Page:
By Frank Krist, NMCN Contributing Editor –
Mass marking involves inserting a tiny metal tag in the noses of all trout and salmon stocked in the Great Lakes. The tags show which hatchery the fish are reared in along with when and where they are stocked. Unless fish are monitored after they are released there is no way of knowing how successful the plants are. It is wasteful and unproductive to keep stocking fish that are surviving poorly and it is efficient and cost effective to focus on species and stocking locations that are providing the best returns to the anglers.
Wild reproduction of species such as Chinook salmon, lake trout and steelhead have been increasing steadily and marking the hatchery fish will assist in determining when wild reproduction is high enough to stop stocking a species. For example, survival was dismal for hatchery Chinook salmon stocked in the Southern and Central sections of Lake Huron, so stocking was stopped and the resulting available hatchery space was switched to rearing Atlantic salmon. Marking of the Chinook salmon showed that they were no longer contributing to the fishery and this information assisted in making the cost-effective decision to change direction and rear Atlantic salmon that offer considerably more potential.
Most species of trout and salmon travel long distances and marking can show whether the fish are being caught locally or throughout a lake. Chinook salmon and steelhead even move between lakes and knowing which stocking sites the fish are coming from can help determine the best stocking sites.
The marking program began in 2010. Currently, Chinook salmon and lake trout are being marked with metal tags in all of the Great Lakes, however, there is an urgent need to mark steelhead, Atlantic salmon and Coho salmon. The introduction of the quagga and zebra mussels has drastically changed the food webs of the four lower Great Lakes and monitoring the progress of the stocking programs is crucial to restoring and maintaining fishing opportunities. The states, Ontario, and tribal fishery management agencies in the Great Lakes region are supporting the project and all agencies have agreed to have the U.S. Fish and Wildlife Service (USFWS) manage the program. During the last two years, the USFWS has demonstrated a high quality program by consistently marking over 7,000 fish per hour with almost no casualties.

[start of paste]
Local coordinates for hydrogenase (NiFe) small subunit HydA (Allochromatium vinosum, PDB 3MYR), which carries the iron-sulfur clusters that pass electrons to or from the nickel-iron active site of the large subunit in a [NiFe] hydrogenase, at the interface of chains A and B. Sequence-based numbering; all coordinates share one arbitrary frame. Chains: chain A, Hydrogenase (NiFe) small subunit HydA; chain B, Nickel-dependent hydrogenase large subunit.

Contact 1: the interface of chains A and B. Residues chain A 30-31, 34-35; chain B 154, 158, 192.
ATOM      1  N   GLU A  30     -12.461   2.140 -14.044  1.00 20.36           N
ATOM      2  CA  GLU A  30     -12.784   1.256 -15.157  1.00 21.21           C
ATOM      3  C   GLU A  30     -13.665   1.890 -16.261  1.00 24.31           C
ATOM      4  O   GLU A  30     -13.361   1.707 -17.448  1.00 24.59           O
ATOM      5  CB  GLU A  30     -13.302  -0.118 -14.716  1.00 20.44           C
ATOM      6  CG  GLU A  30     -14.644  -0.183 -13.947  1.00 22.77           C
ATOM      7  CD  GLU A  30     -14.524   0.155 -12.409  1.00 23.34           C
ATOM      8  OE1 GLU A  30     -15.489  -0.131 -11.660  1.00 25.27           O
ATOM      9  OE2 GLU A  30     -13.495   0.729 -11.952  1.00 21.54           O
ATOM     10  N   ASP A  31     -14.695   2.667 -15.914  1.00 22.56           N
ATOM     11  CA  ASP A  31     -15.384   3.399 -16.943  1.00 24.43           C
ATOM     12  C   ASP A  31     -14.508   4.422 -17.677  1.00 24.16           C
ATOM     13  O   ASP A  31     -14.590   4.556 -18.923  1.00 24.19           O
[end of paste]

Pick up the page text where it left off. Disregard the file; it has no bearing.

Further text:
The project has an annual operations cost of $5.2 million and has been funded yearly through earmarks and the Great Lakes Restoration Initiative. Earmarks are no longer available, so with no base funding after 2012 there is no financial support on the horizon. To ensure that this crucial program continues, please contact Dan Ashe, the Director of the U.S. Fish and Wildlife Service (1849 C Street, NW, Room 3359, Washington DC 20240), your U.S. Senators and your U.S. Representative. Two example letters and a short overview of the program are available to assist with writing your own letter (Sample Letter #1, Sample Letter #2).